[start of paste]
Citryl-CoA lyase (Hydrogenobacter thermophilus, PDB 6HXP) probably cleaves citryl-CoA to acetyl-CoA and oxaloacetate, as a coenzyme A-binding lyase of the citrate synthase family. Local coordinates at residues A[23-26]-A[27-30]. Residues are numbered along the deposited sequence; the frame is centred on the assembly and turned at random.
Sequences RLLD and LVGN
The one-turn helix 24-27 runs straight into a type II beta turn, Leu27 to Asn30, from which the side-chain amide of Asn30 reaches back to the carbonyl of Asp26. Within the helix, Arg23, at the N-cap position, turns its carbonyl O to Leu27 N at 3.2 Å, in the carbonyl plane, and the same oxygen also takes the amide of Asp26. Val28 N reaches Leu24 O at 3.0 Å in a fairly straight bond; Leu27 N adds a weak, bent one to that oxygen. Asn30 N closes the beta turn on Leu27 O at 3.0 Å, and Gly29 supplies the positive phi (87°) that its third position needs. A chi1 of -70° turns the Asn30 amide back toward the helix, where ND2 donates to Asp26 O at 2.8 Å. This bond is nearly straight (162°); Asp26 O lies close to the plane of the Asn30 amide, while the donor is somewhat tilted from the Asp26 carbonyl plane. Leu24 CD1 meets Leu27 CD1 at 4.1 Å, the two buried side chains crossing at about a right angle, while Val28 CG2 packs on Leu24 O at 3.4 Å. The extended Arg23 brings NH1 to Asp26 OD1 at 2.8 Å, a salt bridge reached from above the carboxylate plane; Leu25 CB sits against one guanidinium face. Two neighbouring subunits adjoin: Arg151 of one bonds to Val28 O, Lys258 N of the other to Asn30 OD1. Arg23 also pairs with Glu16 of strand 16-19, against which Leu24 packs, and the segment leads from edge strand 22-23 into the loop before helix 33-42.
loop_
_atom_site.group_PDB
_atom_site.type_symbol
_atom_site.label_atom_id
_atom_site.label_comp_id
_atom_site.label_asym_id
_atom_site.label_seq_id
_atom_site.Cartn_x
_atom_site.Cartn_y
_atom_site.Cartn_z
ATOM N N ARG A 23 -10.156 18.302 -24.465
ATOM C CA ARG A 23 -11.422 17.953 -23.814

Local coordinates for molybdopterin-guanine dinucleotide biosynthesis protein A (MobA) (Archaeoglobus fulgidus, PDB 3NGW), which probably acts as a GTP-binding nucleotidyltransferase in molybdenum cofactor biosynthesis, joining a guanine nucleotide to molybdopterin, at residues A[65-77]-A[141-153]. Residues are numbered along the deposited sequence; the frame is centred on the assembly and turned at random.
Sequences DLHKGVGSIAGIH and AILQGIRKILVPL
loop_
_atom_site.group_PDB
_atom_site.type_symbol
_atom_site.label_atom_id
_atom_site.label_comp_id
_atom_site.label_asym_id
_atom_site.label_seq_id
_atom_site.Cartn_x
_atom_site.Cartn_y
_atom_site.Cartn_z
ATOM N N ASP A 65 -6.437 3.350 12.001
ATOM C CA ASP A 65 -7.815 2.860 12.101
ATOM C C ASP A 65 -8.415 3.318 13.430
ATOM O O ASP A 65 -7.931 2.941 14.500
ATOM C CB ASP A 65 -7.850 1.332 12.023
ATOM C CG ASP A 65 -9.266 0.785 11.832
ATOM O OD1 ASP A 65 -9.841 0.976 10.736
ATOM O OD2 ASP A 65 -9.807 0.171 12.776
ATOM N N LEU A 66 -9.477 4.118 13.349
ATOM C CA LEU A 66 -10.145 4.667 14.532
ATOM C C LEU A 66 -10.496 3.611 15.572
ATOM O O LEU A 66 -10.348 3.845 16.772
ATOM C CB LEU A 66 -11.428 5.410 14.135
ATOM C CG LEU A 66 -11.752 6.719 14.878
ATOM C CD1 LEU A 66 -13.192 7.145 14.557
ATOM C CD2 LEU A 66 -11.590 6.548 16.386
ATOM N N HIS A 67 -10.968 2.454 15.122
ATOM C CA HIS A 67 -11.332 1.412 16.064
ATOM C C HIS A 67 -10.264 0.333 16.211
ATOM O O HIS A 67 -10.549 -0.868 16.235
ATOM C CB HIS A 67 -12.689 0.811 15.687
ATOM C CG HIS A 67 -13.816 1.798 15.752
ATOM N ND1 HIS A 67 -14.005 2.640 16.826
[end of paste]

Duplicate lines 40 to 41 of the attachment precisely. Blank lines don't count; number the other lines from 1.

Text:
ATOM C CB LEU A 66 -11.428 5.410 14.135
ATOM C CG LEU A 66 -11.752 6.719 14.878